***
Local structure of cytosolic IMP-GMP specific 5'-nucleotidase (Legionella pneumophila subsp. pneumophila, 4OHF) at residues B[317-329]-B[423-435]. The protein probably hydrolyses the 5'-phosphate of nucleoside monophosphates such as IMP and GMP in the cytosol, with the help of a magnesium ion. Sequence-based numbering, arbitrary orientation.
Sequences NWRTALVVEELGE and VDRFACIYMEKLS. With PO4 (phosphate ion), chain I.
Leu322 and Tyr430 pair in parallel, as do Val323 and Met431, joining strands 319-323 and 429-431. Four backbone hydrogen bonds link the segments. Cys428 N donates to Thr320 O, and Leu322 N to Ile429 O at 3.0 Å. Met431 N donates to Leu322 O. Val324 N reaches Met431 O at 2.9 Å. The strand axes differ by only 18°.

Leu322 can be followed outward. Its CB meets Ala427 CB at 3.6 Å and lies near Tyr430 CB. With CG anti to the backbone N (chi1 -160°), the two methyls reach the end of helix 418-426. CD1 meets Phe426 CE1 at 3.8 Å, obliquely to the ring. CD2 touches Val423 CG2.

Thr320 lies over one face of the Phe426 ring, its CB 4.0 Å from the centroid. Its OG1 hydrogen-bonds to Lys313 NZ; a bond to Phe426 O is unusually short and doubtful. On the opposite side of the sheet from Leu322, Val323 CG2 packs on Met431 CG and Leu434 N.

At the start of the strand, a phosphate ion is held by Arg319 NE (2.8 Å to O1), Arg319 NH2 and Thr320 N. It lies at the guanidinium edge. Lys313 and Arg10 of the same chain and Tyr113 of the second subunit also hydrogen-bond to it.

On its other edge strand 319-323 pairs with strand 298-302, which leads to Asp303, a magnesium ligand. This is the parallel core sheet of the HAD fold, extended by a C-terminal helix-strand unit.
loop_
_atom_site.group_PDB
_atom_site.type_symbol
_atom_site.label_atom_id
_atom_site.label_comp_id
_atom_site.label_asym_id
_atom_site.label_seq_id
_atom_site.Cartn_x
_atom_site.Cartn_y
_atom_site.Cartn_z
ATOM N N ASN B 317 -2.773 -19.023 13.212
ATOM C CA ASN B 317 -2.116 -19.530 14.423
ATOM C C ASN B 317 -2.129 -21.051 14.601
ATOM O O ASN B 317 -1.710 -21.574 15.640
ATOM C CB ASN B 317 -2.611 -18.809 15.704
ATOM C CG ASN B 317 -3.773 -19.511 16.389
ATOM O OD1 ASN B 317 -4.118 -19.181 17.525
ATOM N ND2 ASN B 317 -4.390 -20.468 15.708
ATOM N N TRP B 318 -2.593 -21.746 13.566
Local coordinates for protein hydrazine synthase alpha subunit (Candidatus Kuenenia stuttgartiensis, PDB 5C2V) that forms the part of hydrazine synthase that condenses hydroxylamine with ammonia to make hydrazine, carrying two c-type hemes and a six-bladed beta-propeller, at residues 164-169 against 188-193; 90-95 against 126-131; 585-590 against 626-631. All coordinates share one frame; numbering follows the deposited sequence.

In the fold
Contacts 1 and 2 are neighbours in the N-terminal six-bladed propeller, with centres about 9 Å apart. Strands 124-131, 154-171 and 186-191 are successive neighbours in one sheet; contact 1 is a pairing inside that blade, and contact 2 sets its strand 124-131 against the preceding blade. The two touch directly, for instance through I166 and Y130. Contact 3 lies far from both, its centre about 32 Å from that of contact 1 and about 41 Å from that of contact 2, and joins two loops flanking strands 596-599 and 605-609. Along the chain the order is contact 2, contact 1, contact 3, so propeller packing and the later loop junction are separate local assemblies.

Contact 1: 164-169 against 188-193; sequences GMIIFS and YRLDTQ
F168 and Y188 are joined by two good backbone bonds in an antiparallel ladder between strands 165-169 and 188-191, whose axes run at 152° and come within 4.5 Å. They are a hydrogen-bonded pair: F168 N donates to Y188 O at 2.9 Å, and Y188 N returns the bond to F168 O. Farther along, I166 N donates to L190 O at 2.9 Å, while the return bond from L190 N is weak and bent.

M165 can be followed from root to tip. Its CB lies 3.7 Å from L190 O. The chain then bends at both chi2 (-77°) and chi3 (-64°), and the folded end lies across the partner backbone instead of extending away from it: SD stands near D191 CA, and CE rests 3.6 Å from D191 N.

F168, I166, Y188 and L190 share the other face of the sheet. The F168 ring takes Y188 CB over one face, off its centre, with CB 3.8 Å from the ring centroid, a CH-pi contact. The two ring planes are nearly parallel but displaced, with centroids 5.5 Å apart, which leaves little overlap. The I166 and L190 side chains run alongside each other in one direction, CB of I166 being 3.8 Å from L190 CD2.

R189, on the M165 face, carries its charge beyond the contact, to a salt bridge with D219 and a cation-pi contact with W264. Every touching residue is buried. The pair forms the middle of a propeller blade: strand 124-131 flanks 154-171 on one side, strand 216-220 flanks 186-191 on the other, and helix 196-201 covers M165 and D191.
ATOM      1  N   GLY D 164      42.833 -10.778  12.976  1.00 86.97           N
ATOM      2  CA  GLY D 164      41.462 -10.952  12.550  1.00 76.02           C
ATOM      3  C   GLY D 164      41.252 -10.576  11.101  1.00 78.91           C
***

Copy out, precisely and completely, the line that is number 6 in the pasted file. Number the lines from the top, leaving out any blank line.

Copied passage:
At the start of the strand, a phosphate ion is held by Arg319 NE (2.8 Å to O1), Arg319 NH2 and Thr320 N. It lies at the guanidinium edge. Lys313 and Arg10 of the same chain and Tyr113 of the second subunit also hydrogen-bond to it.